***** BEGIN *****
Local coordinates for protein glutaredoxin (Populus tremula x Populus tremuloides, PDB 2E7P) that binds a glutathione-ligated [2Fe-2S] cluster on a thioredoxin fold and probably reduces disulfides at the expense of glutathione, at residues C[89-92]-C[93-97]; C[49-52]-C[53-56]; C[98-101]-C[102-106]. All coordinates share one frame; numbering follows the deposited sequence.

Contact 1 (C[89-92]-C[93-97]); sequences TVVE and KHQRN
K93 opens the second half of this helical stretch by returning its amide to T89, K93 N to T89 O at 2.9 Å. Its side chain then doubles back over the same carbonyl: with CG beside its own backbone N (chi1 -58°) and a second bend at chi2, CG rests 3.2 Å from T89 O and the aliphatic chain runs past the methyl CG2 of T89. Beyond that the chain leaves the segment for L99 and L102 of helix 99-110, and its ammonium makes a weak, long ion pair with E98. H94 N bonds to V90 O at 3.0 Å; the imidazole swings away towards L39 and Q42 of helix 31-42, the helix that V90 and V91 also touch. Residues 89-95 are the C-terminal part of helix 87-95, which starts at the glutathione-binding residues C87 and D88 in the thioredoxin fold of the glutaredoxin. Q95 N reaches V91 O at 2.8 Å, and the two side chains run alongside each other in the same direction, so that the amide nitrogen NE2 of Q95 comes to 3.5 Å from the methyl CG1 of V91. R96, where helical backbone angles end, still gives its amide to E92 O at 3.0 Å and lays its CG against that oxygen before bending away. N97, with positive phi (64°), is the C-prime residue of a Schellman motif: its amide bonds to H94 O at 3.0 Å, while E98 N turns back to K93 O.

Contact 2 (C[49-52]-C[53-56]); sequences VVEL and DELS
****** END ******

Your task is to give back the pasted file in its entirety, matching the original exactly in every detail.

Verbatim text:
Local coordinates for protein glutaredoxin (Populus tremula x Populus tremuloides, PDB 2E7P) that binds a glutathione-ligated [2Fe-2S] cluster on a thioredoxin fold and probably reduces disulfides at the expense of glutathione, at residues C[89-92]-C[93-97]; C[49-52]-C[53-56]; C[98-101]-C[102-106]. All coordinates share one frame; numbering follows the deposited sequence.

Contact 1 (C[89-92]-C[93-97]); sequences TVVE and KHQRN
K93 opens the second half of this helical stretch by returning its amide to T89, K93 N to T89 O at 2.9 Å. Its side chain then doubles back over the same carbonyl: with CG beside its own backbone N (chi1 -58°) and a second bend at chi2, CG rests 3.2 Å from T89 O and the aliphatic chain runs past the methyl CG2 of T89. Beyond that the chain leaves the segment for L99 and L102 of helix 99-110, and its ammonium makes a weak, long ion pair with E98. H94 N bonds to V90 O at 3.0 Å; the imidazole swings away towards L39 and Q42 of helix 31-42, the helix that V90 and V91 also touch. Residues 89-95 are the C-terminal part of helix 87-95, which starts at the glutathione-binding residues C87 and D88 in the thioredoxin fold of the glutaredoxin. Q95 N reaches V91 O at 2.8 Å, and the two side chains run alongside each other in the same direction, so that the amide nitrogen NE2 of Q95 comes to 3.5 Å from the methyl CG1 of V91. R96, where helical backbone angles end, still gives its amide to E92 O at 3.0 Å and lays its CG against that oxygen before bending away. N97, with positive phi (64°), is the C-prime residue of a Schellman motif: its amide bonds to H94 O at 3.0 Å, while E98 N turns back to K93 O.

Contact 2 (C[49-52]-C[53-56]); sequences VVEL and DELS